Brookdale Senior Living’s (NYSE: BKD) share price increased about 7.6% Thursday, following news that the company is pursuing a multi-faceted series of transactions with its longtime landlord, HCP Inc. (NYSE: HCP).
Brookdale’s shares rose as high as $11.05 as of mid-day before settling at $10.59 by the time the markets closed. HCP investors also were behind the move, as the share price of the Irvine, California-based real estate investment trust (REIT) rose nearly 3.6%.
The transactions, announced Thursday morning, involved HCP selling off some Brookdale properties, transitioning operators on others, and cutting Brookdale’s rent by $5 million. HCP also is waiving its consent rights if Brookdale wants to pursue a large change-in-ownership transaction. The deals are expected to reduce HCP’s Brookdale concentration from about 27% of cash NOI and interest income to about 15.7%, improve lease coverage, and diversify tenant mix for the REIT.
The deal cast HCP’s outlook in a better light, according to Mizuho Securities analyst Richard Anderson.
“Besides the bottom line reduction to its BKD exposure following the expected asset sales and/or transitions over course of the next year, we think the 6.5%-7.5% range of cap rates will resonate well with the Street,” Anderson wrote in a market forecast. “Meanwhile, assuming the company executes as planned…the BKD exposure will be further broken down to 6.2% NNN [triple-net lease], 4.7% SHOP [senior housing operating portfolio] and 4.8% CCRC [continuing care retirement communities].”
Meanwhile, both Anderson and Stifel analysts Chad Vanacore and Seth Canetto thought today’s transaction increased the possibility of a sale of part or all of Brookdale.
“[The transaction] removes one of the impediments to a value unlocking transaction at Brookdale, which previously needed landlord consent in change of control,” the Stifel analysts wrote. “BKD would still need consents from other major landlords like Welltower and Ventas, but a negotiation involving two parties is much simpler than one with three.”
The deal really does appear to be a “win-win” for both Brookdale and HCP, according to Michael Knott, a managing director at Green Street Advisors.
“HCP has conceded its consent rights in any type of Brookdale change-of-control scenario, which Brookdale investors find encouraging, although there are still some other hard-nosed Brookdale lessors out there,” Knott told Senior Housing News. “HCP gains a much-reduced concentration in Brookdale, which is beneficial. These deals again highlight the ability of these two organizations to work cooperatively in a constructive manner.”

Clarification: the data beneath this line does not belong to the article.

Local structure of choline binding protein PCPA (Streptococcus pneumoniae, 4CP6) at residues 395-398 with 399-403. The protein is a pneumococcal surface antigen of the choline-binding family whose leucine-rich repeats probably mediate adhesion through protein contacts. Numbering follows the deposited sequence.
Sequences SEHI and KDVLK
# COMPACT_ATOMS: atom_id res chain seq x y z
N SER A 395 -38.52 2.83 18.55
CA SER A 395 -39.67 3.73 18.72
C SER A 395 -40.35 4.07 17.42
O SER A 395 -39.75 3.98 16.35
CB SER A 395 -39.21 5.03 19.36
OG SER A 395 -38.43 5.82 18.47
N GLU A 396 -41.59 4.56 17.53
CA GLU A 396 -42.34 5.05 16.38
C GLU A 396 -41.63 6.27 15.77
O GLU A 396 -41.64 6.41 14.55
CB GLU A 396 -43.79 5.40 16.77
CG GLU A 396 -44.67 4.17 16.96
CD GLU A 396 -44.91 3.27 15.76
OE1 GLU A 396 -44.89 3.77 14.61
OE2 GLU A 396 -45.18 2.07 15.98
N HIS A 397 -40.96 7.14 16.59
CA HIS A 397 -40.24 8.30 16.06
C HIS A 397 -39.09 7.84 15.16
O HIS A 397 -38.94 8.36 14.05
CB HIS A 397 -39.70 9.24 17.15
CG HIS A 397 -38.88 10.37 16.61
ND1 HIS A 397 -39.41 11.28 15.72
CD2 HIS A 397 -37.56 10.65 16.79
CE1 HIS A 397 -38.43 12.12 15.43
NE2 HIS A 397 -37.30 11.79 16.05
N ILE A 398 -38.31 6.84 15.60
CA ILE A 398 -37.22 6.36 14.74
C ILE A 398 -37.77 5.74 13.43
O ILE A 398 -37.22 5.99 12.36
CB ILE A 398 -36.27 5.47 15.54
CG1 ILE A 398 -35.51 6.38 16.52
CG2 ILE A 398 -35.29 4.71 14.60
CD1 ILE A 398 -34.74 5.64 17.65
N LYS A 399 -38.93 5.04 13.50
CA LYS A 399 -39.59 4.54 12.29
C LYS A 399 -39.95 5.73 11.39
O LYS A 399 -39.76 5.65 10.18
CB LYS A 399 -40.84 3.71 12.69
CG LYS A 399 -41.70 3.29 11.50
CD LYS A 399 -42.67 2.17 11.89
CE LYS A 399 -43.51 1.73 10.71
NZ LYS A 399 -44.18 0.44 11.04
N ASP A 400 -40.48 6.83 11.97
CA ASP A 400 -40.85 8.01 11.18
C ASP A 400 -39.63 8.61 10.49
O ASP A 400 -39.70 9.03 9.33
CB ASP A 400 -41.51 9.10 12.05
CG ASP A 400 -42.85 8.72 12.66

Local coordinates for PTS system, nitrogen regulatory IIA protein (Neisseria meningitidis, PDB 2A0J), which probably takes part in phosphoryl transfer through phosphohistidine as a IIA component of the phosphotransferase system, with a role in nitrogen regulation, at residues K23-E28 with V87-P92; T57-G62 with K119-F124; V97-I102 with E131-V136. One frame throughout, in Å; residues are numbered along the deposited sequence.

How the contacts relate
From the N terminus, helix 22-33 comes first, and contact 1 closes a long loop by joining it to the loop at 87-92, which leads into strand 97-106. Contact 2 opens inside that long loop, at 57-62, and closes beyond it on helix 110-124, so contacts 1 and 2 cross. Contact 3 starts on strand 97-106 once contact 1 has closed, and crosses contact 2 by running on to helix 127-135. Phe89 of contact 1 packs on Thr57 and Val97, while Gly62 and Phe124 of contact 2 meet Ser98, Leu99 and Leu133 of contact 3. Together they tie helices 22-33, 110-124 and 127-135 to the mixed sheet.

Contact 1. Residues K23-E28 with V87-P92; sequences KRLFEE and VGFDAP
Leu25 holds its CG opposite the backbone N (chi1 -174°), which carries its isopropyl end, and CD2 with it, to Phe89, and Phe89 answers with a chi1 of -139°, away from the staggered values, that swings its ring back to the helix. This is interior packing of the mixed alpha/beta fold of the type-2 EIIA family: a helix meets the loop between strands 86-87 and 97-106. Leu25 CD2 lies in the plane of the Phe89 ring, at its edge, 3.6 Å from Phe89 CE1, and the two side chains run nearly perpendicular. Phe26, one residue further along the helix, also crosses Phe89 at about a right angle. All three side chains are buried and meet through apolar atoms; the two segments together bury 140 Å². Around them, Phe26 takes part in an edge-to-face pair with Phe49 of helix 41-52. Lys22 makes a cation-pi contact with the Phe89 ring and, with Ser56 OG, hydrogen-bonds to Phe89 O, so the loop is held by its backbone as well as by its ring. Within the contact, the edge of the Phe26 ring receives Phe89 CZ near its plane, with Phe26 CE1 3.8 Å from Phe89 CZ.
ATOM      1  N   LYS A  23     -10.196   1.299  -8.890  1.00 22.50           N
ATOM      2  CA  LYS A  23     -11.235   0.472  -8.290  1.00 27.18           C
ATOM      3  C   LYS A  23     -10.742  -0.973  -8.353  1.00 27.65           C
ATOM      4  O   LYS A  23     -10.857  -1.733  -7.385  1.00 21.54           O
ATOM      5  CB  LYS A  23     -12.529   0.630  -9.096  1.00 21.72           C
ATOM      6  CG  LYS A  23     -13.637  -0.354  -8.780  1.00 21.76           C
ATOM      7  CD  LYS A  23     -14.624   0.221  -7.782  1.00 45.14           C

HCP leadership provided more information about the transaction during the company’s third-quarter call. The call included remarks from Tom Herzog, HCP’s president and chief executive officer.
During the call, he shed more light on how the company arrived specifically at the $5 million rent reduction. The reduction was meant to “balance the scale” between the two companies as part of the transaction, according to Herzog.
“When all was said and done and we did the calculations, there was a $5 million per year difference and that was the balancing item,” Herzog said. “Fortunately, we had a couple of leases that we thought would make sense to reduce that rent, work that into our operations and improve coverages at the same time.”
HCP doesn’t expect to reduce Brookdale’s rent in the future, he added.
Executives also addressed why HCP waived its consent rights, should Brookdale want to pursue a large, change-in-ownership type of deal, which it has been rumored to be pursuing.
In a nutshell, HCP felt that both it and Brookdale gave an equal amount to make the deal work.
“One of the things that obviously benefited Brookdale was for us to relieve them of our unfettered consent,” Herzog said. “But at the same time, what they gave us in exchange has great value to us as well.”
He added: “And in a future change in control, we’re able to eliminate completely, without penalty, the rest of our SHOP assets and our CCRCs, leaving us with 6% concentration all-in triple-nets that also contain financial covenant, so a great place to be.”
HCP isn’t leaning away from the senior housing market despite reducing its exposure to Brookdale. Its remaining Brookdale-operated CCRCs in particular were singled out as likely to be on the HCP books for the long term, as the REIT likes the economic outlook on them.
And overall, HCP is continuing to work with Brookdale on previously announced initiatives to enhance BKD’s operations, including frequent evaluation and rapid adjustments of prices, turnover reduction efforts and specialized sales resources.
Still, HCP is beefing up its life sciences and medical office building (MOB) exposures as it pares down senior housing.
“We view ourselves as a bit underweight in life science and MOBs. And this transaction actually takes care of some of them,” Herzog said. “We are not leaning away from senior housing, but we still will identify life science and MOB transactions and probably give some additional influence toward those.”
The Brookdale transactions do transform the REIT’s portfolio substantially. HCP’s pro forma targets are 54% life sciences and MOB, 39% senior housing and 7% other kinds of properties.
Written by Tim Regan